The applicant argued that the time period during which the offences defined in Article 19.3 and 20.1 of the Code of Administrative Offences and Article 318 and 319 of the Criminal Code had been committed was the same, and that it had lasted from the moment he had arrived at the police station (2 p.m.) until his departure at 7.30 p.m. Furthermore, it appeared from the domestic judgments that both the administrative and criminal offences had targeted the same police officers T., U., K., S., M. and others who had been granted victim status in the criminal proceedings. Finally, the actus reus of the above offences largely overlapped and the criminal offences did not contain any elements that had not been previously examined in the administrative proceedings. The applicant emphasised that the judge who had examined the administrative charges against him had had legal grounds to discontinue those proceedings and to refer the matter to a public prosecutor if she had considered that there were indications of a criminal offence; however, she had not chosen to do so which meant, by converse implication, that the applicant’s acts had not amounted to a criminal offence. Her determination of the case was therefore binding on the other public authorities.
2. The Court’s assessment
The applicant alleged a violation of the non bis in idem principle, that is to say the guarantee against the duplication of proceedings in connection with the same offence. The Court notes that the events of 27 April 2003 gave rise to two separate sets of proceedings against the applicant: in the first round of proceedings he was found guilty under the Code of Administrative Offences and ordered to pay a fine, and in the second set of proceedings he was found guilty under the Criminal Code and ordered to pay a larger fine. The Court accordingly has to examine three issues: whether the first proceedings were criminal in nature; whether the offences for which the applicant was prosecuted were the same (idem), and whether there was a duplication of proceedings (bis).
(a) Whether the first proceedings were criminal in nature
By the Town Court’s judgment of 14 May 2003, as upheld on appeal by the Regional Court on 27 May 2003, the applicant was found guilty of offences which were classified as “administrative” under domestic law. The Court reiterates that the legal characterisation of the procedure under national law cannot be the sole criterion of relevance for the applicability of the principle of non bis in idem for the purposes of Article 4 § 1 of Protocol No. 7. Otherwise, the application of that provision would be left to the discretion of the Contracting States to a degree that might lead to results incompatible with the object and purpose of the Convention. The notion of “penal procedure” within the meaning of Article 4 of Protocol No. 7 must be interpreted in the light of the general principles concerning the corresponding words “criminal charge” and “penalty” in Articles 6 and 7 of the Convention respectively (see Sergey Zolotukhin v Russia [GC], no. 14939/03, § 52, ECHR 2009, with further references).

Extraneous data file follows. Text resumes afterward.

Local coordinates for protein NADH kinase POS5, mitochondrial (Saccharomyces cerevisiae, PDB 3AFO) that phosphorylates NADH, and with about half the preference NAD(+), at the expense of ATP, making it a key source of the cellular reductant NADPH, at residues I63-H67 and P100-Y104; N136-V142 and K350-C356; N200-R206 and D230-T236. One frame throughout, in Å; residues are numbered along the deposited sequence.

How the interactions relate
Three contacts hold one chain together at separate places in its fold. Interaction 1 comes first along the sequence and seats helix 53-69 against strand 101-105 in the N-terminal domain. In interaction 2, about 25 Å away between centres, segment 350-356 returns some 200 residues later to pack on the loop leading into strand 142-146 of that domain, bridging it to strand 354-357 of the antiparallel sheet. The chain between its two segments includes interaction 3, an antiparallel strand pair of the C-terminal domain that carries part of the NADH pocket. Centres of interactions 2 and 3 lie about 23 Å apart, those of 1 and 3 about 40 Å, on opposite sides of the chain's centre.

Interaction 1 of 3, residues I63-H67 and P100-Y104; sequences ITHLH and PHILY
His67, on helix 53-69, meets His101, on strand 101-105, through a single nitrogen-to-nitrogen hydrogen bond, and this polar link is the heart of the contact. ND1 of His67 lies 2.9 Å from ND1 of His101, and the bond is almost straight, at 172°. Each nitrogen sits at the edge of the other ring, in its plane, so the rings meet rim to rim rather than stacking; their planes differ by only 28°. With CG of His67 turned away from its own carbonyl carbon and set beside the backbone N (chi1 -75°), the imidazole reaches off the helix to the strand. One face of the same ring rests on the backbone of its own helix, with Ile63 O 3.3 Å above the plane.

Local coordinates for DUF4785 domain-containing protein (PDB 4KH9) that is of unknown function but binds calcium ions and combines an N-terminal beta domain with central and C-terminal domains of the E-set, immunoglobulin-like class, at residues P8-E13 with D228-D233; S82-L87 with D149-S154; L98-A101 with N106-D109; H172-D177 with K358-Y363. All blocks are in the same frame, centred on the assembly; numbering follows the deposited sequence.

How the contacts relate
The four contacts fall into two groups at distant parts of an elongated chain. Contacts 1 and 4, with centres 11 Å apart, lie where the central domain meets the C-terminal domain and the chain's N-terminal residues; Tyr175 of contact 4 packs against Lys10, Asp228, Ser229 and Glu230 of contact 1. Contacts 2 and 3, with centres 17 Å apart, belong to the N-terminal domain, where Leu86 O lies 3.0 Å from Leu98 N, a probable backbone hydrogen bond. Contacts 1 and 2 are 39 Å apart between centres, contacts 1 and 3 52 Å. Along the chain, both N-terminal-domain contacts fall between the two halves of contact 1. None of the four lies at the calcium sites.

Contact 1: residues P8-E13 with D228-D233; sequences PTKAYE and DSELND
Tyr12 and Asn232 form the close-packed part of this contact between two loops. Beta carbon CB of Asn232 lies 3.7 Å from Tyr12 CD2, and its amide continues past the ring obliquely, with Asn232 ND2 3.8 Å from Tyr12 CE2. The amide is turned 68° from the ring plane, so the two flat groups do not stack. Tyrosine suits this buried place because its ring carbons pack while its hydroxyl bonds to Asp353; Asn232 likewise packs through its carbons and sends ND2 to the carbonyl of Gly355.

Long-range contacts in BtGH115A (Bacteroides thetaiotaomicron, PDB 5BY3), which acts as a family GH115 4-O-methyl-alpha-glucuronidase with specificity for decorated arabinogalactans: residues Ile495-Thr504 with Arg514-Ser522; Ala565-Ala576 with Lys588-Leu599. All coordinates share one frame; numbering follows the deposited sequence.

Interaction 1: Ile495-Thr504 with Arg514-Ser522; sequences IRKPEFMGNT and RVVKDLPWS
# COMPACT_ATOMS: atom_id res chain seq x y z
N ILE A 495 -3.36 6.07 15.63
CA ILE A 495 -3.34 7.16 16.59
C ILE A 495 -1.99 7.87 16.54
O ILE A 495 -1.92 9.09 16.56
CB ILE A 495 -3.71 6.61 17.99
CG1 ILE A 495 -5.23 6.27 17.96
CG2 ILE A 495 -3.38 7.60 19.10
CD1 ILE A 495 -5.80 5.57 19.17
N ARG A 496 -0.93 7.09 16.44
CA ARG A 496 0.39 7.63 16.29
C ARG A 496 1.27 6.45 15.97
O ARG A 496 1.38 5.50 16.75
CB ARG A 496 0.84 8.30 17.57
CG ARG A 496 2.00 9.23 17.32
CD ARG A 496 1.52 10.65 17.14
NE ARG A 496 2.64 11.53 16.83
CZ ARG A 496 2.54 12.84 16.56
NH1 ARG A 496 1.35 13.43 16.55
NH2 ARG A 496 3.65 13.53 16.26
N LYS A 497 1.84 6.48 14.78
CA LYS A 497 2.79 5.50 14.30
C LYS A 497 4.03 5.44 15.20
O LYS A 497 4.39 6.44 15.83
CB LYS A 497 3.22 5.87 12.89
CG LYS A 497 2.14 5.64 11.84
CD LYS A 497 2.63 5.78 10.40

The Court’s established case-law sets out three criteria, commonly known as the “Engel criteria” (see Engel v the Netherlands, 8 June 1976, § 85, Series A no. 22), to be considered in determining whether or not there was a “criminal charge”. The first criterion is the legal classification of the offence under national law, the second is the very nature of the offence and the third is the degree of severity of the penalty that the person concerned risks incurring. The second and third criteria are alternative and not necessarily cumulative. That, however, does not preclude a cumulative approach where separate analysis of each criterion does not make it possible to reach a clear conclusion as to the existence of a criminal charge (see Sergey Zolotukhin, cited above, § 53, with further references).
As regards the classification of the offences under domestic law, the Court notes that under Articles 12.26, 19.3 and 20.1 of the Code of Administrative Offences, they were all characterised as “administrative” ones. As indicated above, however, the classification under domestic law is not decisive. The Court indeed recalls that the sphere defined in the Russian legal system as “administrative” embraces certain offences that have a criminal connotation but are too trivial to be governed by criminal law and procedure (ibid., § 54, with further references).
With respect to the nature of the offences, the Court notes that the applicant was found guilty of three administrative offences: refusing to take an alcohol test, persistently refusing to obey lawful police orders and committing minor disorderly acts. However, since there was no allegation of a repetition of proceedings in respect of the first offence, the Court will focus its examination on the second and third offences. The aim of those two offences was to guarantee the protection of human dignity and public order, that is to say, the values and interests which normally fall within the sphere of protection of criminal law (compare with Sergey Zolotukhin, cited above, § 55, and Kadubec v Slovakia, 2 September 1998, § 52, Reports of Judgments and Decisions 1998‑VI). The Court reiterates that the reference to the “minor” nature of the acts did not, in itself, preclude their classification as “criminal” in the autonomous sense of the Convention, as there is nothing in the Convention to suggest that the criminal nature of an offence, within the meaning of the Engel criteria, necessarily requires a certain degree of seriousness (see Ezeh and Connors v The United Kingdom [GC], nos. 39665/98 and 40086/98, § 104, ECHR 2003‑X).